This post discusses steps that you can take to improve your copy editing skills, including 16 steps for improvement. The steps will help you become a better writer and editor in the process. You’ll learn how to think like an editor and work more efficiently with other writers on your team.
1. Read the text aloud.
The first step to editing your writing is reading it out loud, preferably into a digital recorder or voice memo app on your phone. Listening to yourself read what you wrote will help you catch spelling errors and won’t betray an error in tone that might come across when just “reading” the piece.
If you can’t read the text out loud, why not? What is stopping you from reading it aloud? The next step would be to correct this.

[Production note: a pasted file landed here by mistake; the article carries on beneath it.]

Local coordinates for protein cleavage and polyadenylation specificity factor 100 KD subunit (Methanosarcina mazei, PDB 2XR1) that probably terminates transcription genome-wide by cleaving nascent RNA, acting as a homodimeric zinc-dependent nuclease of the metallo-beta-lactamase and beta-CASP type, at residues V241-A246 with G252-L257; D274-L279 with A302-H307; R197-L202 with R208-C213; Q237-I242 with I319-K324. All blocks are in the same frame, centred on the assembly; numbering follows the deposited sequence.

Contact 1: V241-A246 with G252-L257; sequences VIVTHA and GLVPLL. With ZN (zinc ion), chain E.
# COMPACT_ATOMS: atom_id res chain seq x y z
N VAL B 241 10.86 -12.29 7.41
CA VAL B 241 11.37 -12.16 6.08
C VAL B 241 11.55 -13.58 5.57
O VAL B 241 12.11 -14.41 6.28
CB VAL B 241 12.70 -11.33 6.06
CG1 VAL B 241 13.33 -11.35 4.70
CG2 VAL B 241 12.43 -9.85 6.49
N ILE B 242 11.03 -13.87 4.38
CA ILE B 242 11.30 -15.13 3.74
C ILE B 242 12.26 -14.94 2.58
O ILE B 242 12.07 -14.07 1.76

2. Take a break.
Whether five minutes or an afternoon, take a gap between editing and writing your first draft so that you have fresh eyes when going back over your work.
3. Read the text backwards.
Whether you use a physical printout or an on-screen document, read your piece forward first and then backward to catch any inconsistencies that may have occurred during editing. This is also helpful for spotting missing words!
4. Remove all the adverbs and adjectives.
In editing, most of your heavy lifting is done through cutting unnecessary words from a piece. If you find yourself overusing modifiers like “really,” “very” or “extremely,” cut them out! A great example of an adjective-heavy sentence is:
“The girl was very sad.”
If the girl is upset, she’s likely to be described as “sad,” not really or extremely. You get it! The next step would be to correct this.
5. Remove unnecessary articles and prepositions.